There are a number of issues that can only be handled by customer service reps at Lyft Express zone. Of course, they don't have a phone number. You have to physically go in for them to not be helpful because they also have no authority to make most decisions. Calling the corporate support line won't help either as they'll recommend you to go to the physical location.
I recently had a situation in which the car I rented wouldn't start and had to be towed. I rented the car on Friday and drove it with no problems until the check engine light made a surprise appearance on Sunday night. Not surprisingly, they're closed on the weekends so I had to wait until Monday to do something with it. I went out to my car on Monday morning to start the car and... nothing. Click click click.
I waited about an hour and went back out to the car. After about 15 minutes it finally started and the check engine light mysteriously vanished. Still, the car was giving me the heebie jeebie's so I drove it back to Lyft and asked them for help.
At first, I had to defend myself as the rep (this was the Hertz rep) accused me of causing mechanical damage to the car. I was like "bro, I'm bringing the car back to you not one business day after I rented it. How do you suppose I am the cause of it not starting." He back-pedaled a little, but it wasn't a great start.
He directed me to take the car to their shop that does all their maintenance. I drove over there and they said they wouldn't get to it today and to come back tomorrow. Since the car was magically working, I drove it home.
The next morning I walk down to the car and... it doesn't start. I'm attempting to start it for 90 minutes before I tap into the driver support tab on my app. The Lyft person is nice enough until they explain that it will cost me at least $79 to get it towed.
I'm shook that I have to pay for the towing of a lemon with issues obviously outside of my control.
I dial Hertz emergency line and see what they can do for me. As it turns out, they said they would do it for free. Lucky me.
Still, I have to close out my rental with Lyft. There is no phone number, email, fax machine, carrier pigeon - only in person which means I have to take a Lyft there.
The Hertz rep scolds me for ten minutes on not bringing back the car to the Lyft Express zone after the service company said they were full. I tell her the car was working fine at that point and I wasn't given instruction to take it back in case that did happen.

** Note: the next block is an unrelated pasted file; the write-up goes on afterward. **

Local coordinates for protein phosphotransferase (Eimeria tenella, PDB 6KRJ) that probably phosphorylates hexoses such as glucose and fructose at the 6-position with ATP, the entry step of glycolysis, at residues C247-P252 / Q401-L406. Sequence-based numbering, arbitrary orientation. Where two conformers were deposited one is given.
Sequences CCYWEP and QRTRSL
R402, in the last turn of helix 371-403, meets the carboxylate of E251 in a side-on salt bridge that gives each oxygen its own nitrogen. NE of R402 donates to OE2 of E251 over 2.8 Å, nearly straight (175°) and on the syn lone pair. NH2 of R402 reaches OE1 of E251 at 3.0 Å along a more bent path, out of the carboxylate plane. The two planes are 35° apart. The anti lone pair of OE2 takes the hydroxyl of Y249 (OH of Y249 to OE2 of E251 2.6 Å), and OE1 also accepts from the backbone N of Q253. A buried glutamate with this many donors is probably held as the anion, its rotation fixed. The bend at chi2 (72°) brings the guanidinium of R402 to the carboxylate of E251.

It takes several days to close out my previous contract, something to do with the car needing to be towed to a certain location, preventing me from renting a new car.
I rent a new car on Thursday, three full days down the drain.
As it turns out, Lyft turned off my rental rewards (remember the chart I showed above?) and Hertz charges me for two days I didn't have the car. So as you can imagine, my pay dramatically decreases. I argue with both Lyft and Hertz about the issue. Both point the finger at the other. Neither do anything about it. I've spent 4.5 hours and had 3 emails ignored.
Neither Lyft or Hertz owns the customer relationship. Drivers often feel helpless.
I don't tell you this story in hopes you'll pity me (okay, maybe a little), but to share the driver experience and how people making close to minimum wage "running their own" business get such little support from Lyft.
With Lyft going public last month and Uber in the near future, I thought it was important for me to share my experience. Hopefully it makes you think twice about how you use those services as well as what to consider if you're thinking of scooping up some stock.
While there are trade-offs, one thing I will write about another time is how much my life was enriched by all the great (and weird) people I met. People from all walks of life who shared some of their most intimate stories and feelings.
What to Build
One of the areas in which I've grown the most is building products.
When I first started RentHoop I was optimizing for launching as early as possible. This meant that our app was bare, collected minimal info and had no paywall. Our goal, simply enough, was to launch. And that's what we did on that glorious day of May 2nd, 2016.
As RentHoop has evolved, so has my thinking and what we optimize for. Going through sprints and optimizing for certain metrics and goals is a healthy way to build a product. At times we've optimized for pushing one metric related to engagement, but you can spend time optimizing for a whole bunch of different things like growth and monetization.
What I've found to be most interesting about startups and building products is how to broadly apply these ideas of "product-market fit" to nearly every other kind of business. Here's a numbered list of how I've begun to think about building products.
1) "It's really hard to design products by focus groups. A lot of times, people don't know what they want until you show it to them." - Steve Jobs
- I found this to be true of a feature we built for RentHoop called Dealbreakers. It's a fan and press favorite, the first feature of its kind in the roommate space. It was inspired by my step-dad, Doug, and validated by a few things. Reading Craigslist ads, nearly every post specified a few things people didn't want in a roommate and housing situation. People were already labeling their dealbreakers on other platforms, just not in a structured way. Secondly, it reminded me of a reality TV showing about dating, Millionaire Matchmaker (S/O to my sister who got me hooked in high school after getting my wisdom teeth pulled out).
The matchmaker, Patti Stanger, asked nearly every one of her clients about their "non-negotiables." Just as in dating, we all have preferences, some that cannot be compromised no matter what. Nobody asked us for the feature dealbreakers. We noticed a pattern in nearly every roommate wanted post and built dealbreakers to make that process easier for users to identify. We also imposed a constraint letting users choose only 3 out of a possible 9 dealbreakers. In user video recordings, you can see users change their dealbreakers once they realize they can only choose the three most important dealbreakers.